Here, James urges his readers away from favoritism and toward responsibility to the poor. The second chapter opens with an illustration that pulls no punches and that remains as relevant to us today as it must have been to James’ first audience. Who among us hasn’t, from the altar, a pew or a position in the gallery, watched a stranger enter our nave “and immediately, without meaning to, … inferred from their dress or demeanor” that they’re really
here for a handout, not a hand to hold?
This is favoritism, says James, and when we engage in it we “become judges with evil thoughts.” I warned you: no punches pulled.
Now, in order to explore the second chapter of the Letter of James with you this evening/morning, I want to read an excerpt from another book. No, it’s not Harry Potter. Today, I’ve brought a Turkish tale called The Hungry Coat.
[Here, I read an excerpt from the book.]
Favoritism. It’s inconsistent with godly living. “You do well,” James says, “if you really fulfill the royal law according to the scripture ‘You shall love your neighbor as yourself.’” James is quoting from the end of a conversation between Jesus and one of the Pharisees, recorded in Matthew 22. Asked “which commandment in the law is the greatest?”, Jesus responds, “‘You shall love the Lord your God with all your heart, and with all your soul, and with all your mind.’ This is the greatest and first commandment. And a second is like it: ‘You shall love your neighbor as yourself.’ On these two commandments hang all the law and the prophets.”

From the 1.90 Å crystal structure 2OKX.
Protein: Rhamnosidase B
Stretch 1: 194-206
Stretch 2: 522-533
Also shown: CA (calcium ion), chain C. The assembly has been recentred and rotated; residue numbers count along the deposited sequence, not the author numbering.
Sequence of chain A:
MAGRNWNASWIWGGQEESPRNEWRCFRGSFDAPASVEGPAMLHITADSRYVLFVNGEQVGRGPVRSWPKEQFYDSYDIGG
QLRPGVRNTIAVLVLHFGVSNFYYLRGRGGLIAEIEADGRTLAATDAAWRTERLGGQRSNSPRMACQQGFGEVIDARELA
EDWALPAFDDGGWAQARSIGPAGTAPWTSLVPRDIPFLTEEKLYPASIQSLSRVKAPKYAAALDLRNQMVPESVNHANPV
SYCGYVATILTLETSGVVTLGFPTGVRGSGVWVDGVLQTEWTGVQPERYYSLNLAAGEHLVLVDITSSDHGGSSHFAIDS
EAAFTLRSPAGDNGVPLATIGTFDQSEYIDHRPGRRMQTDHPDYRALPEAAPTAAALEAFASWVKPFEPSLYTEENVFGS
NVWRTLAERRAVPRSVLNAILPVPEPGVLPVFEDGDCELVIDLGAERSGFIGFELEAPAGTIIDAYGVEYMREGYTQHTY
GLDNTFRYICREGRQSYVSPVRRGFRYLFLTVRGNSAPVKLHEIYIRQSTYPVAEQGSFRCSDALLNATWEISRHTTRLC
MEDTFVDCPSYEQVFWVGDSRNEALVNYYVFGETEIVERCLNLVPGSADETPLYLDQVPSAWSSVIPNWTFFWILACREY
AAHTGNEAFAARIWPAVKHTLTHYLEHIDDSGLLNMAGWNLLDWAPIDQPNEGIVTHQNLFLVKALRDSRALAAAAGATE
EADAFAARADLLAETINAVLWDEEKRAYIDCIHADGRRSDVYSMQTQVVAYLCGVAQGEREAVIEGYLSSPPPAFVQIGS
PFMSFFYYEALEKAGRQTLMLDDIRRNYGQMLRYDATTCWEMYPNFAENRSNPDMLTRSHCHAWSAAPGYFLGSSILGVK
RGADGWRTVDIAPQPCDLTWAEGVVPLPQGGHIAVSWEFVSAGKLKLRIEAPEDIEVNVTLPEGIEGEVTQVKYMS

When we make snap judgments about others based upon their clothing or their cloaks, their seemliness or their status, we are not loving our neighbor as ourselves. We are engaged in the worst kind of sin: that of professing faith and fidelity to God, all the while violating the royal law – as summarized by Jesus. This is how James arrives at his conclusion: “whoever keeps the whole law but fails in one point has become accountable for all of it.” If you love God and don’t love your neighbor, you don’t really love God.
I don’t know about you, but that hits me where it hurts.
James presses on.
“If a brother or sister is naked and lacks daily food, and one of you says to them, ‘Go in peace; keep warm and eat your fill,’ and yet you do not supply their bodily needs, what’s the good of that?”
Who among us hasn’t pulled up to a red light where one of God’s children stands with a sign reading,
Out of work. Hungry. Please help.
and brushed them aside, refusing to provide anything for their needs? Maybe we roll down the window to explain we’ve nothing to give, but “God bless you, sir. God bless you, ma’am.” That, James says, that’s “faith by itself.” That’s faith with “no works.” It’s “dead.” It’s not really faith at all.
These two topics in our passage today – favoritism and care for the poor – may seem unrelated. They are not. For the poor – those folks we pass by with a “God bless you” but no food – are the same people who, if they walked into our midst, we’d be most likely to judge based upon clothing, cloaks, seemliness, and status. As our friend Nasrettin Hoca illustrates in The Hungry Coat, James wants us to understand that who we welcome and who we feed are intimately related.